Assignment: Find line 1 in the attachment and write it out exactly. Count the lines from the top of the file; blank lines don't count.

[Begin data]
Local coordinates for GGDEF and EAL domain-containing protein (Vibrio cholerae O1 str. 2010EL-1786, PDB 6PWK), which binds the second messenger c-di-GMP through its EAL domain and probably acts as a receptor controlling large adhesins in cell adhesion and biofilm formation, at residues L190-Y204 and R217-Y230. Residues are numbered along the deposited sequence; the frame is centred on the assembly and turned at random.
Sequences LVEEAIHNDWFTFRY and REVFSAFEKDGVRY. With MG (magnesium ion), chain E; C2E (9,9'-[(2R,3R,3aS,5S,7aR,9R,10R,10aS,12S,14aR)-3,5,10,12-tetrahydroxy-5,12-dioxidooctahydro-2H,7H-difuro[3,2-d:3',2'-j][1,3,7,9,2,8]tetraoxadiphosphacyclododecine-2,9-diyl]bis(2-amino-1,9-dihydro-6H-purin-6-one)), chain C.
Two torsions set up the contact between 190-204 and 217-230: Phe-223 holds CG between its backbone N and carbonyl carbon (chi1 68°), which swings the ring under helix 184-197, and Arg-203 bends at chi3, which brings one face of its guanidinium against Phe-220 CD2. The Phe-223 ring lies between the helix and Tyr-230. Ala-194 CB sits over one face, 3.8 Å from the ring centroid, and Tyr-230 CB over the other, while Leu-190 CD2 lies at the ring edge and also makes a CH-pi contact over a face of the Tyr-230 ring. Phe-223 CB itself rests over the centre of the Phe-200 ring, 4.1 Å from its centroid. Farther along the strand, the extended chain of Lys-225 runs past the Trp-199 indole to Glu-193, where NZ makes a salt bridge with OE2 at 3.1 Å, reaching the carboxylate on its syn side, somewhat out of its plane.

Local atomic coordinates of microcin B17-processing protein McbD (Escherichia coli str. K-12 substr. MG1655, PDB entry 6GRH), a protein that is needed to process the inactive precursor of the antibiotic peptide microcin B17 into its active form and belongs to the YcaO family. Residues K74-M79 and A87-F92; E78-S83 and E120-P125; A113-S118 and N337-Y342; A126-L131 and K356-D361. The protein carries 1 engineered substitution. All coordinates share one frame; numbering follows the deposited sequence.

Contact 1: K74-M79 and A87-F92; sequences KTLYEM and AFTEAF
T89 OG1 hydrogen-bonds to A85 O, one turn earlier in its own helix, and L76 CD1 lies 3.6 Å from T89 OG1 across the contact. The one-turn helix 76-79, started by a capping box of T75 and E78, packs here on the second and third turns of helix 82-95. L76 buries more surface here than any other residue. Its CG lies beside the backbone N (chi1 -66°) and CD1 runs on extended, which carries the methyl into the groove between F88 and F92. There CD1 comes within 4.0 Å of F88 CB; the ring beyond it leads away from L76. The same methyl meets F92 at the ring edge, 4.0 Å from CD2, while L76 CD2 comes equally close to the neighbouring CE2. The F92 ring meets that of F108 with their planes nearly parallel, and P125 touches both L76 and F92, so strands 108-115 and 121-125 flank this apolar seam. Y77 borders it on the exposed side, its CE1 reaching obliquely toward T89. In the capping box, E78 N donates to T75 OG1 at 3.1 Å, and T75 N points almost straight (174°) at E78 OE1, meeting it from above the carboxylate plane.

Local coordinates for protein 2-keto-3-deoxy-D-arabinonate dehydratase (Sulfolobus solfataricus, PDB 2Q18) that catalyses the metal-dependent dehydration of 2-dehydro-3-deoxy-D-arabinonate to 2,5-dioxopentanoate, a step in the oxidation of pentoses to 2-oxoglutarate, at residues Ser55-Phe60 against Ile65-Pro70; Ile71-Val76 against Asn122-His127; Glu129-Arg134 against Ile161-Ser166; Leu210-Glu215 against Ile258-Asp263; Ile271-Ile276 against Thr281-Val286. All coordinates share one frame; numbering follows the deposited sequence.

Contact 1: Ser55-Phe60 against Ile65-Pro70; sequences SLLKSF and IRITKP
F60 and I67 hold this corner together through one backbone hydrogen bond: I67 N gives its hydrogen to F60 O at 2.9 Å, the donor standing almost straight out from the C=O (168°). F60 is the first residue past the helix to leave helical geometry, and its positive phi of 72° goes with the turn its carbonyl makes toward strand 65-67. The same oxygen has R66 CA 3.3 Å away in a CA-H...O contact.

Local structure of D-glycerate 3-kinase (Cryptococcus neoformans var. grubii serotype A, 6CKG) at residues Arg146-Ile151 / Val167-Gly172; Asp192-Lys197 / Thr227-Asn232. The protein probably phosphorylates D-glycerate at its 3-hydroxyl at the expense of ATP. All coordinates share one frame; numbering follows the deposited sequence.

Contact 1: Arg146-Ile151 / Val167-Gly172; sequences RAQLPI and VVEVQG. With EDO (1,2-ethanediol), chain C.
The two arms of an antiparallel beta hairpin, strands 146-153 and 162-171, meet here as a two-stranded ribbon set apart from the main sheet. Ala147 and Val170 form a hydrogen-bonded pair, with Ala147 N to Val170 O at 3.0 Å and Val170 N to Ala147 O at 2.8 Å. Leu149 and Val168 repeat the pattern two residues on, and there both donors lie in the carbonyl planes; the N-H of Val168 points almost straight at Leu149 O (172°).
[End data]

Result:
Local coordinates for GGDEF and EAL domain-containing protein (Vibrio cholerae O1 str. 2010EL-1786, PDB 6PWK), which binds the second messenger c-di-GMP through its EAL domain and probably acts as a receptor controlling large adhesins in cell adhesion and biofilm formation, at residues L190-Y204 and R217-Y230. Residues are numbered along the deposited sequence; the frame is centred on the assembly and turned at random.